Individuals with Severe Eczema Should Be Aware of the Symptoms of Topical Steroid Addiction
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Did you know that symptoms of severe eczema could actually be caused by topical steroid addiction? The fact that the symptoms are so similar can be problematic.
There is a reason why topical steroids have specific guidelines and should only be used for two weeks at a time. Dietary changes and avoiding eczema triggers (dust mites, laundry detergent, perfumes and soaps), and using soak and seal methods and other forms of emollient therapy can often resolve eczema symptoms in most people. Steroid treatment should be used as a last resort and only for controlled periods of times to avoid exasperation of the symptoms caused by dependence and addiction. To manage eczema without topical steroids, wet wrap therapy is a treatment that is emerging and proving to be very effective.
People with genetic predisposition to eczema are the most likely to fall to topical steroid addiction. That means that people with parents with eczema, or even with asthma or other seasonal allergies may be predisposed to a steroid dependence that can become addictive and be confused with severe eczema. If you have eczema yourself, and your child is developing signs of eczema, that is a sign that you should be cautious about using topical steroids.
If you or your child has angry or out of control eczema and you’ve been using topical steroids, you may have an addiction. Visit the ITSAN’s website and take their confidential survey that shows your risks. (embed link)
For more information, visit the Question and Answer section on the Topical Steroid Awareness Network website here. (embed link) http://www.itsan.org/resources/q-and-a/.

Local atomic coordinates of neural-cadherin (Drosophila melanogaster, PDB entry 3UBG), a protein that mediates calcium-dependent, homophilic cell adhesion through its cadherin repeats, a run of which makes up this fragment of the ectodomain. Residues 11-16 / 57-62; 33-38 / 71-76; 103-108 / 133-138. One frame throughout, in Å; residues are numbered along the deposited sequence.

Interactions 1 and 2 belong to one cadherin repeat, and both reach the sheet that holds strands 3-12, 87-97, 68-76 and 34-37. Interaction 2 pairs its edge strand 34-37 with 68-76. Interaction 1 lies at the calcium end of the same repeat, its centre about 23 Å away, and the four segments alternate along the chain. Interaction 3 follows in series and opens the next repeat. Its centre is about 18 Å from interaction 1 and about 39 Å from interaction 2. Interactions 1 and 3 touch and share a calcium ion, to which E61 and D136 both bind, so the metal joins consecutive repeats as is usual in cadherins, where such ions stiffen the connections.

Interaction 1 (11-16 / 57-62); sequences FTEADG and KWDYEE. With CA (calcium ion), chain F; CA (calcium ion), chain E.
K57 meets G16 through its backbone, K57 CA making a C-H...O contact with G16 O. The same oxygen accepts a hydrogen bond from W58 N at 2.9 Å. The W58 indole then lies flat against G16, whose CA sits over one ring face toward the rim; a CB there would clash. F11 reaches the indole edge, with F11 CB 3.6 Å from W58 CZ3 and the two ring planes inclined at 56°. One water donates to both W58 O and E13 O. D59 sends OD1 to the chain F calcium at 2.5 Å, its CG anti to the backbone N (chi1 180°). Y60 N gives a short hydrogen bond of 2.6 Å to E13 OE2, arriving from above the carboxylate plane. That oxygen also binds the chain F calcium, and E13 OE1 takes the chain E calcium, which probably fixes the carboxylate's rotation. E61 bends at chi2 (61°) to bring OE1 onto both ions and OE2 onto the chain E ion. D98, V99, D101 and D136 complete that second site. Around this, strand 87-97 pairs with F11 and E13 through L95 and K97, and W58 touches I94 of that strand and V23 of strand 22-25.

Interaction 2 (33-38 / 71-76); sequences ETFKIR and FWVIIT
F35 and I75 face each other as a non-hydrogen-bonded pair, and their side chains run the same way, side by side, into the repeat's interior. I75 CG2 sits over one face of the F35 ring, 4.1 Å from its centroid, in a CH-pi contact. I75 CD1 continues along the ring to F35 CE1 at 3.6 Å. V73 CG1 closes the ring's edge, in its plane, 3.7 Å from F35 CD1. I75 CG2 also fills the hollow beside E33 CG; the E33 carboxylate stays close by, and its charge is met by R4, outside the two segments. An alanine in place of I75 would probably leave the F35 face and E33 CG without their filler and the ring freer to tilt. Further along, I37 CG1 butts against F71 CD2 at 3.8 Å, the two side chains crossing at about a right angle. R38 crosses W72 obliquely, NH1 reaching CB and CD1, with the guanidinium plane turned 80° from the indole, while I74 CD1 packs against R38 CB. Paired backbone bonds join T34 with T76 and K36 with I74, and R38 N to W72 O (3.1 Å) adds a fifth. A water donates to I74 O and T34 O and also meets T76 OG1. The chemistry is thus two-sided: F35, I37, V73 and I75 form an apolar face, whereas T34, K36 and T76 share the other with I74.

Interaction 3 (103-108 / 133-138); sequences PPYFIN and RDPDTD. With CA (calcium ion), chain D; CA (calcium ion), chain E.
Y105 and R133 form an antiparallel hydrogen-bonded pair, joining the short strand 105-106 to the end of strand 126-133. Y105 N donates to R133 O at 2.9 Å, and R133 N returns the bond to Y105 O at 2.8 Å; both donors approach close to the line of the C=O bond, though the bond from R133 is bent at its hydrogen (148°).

The vicious cycle of Steroid-Induced Eczema, aka. Red Skin Syndrome:
- 1. Diagnosis of eczema
- 2. Prescription of topical steroids
- 3. Regular use of steroids to suppress the eczema
- 4. Dependence formation through regular use
- 5. Rash development (Steroid-Induced Eczema)
- 6. Further application of more potent topical steroids
This cycle of topical steroid dependence causes dependence and eventually addiction. The skin becomes addicted to the corticosteroids and stopping use of the topical steroids causes withdrawal symptoms.
Topical steroid withdrawal symptoms include:
- Red/angry skin
- Itchiness (on or under the skin)
- Cracked skin
- Edema or swelling of the skin
- Blistering and oozing
- Difficulty regulating body temperature
- Swelling of the lymph nodes
Symptoms will often stop at the wrist; the palms of the hands may be clear while the tops of the hands are red. This may take weeks to develop. Once the addiction is formed, rashes may spread to other areas of the body, even those that have never been treated by topical steroids before.
For a full list of symptoms click here: http://www.itsan.org/resources/q-and-a/ (embed link)
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How to manage topical steroid addiction:
As difficult as it may be, once addicted the only way to break the addiction is to never use topical steroids again. This cold turkey method will trigger the process of withdrawal and it can be very difficult and uncomfortable when those symptoms set in. However, the cold turkey method is the best path to clear and healthy skin and it’s possible to become fully cured. Long-term addicts of topical steroids do sometimes experience rebound symptoms for several years after breaking the addiction but these subside over time and are never as bad as the original withdrawal period.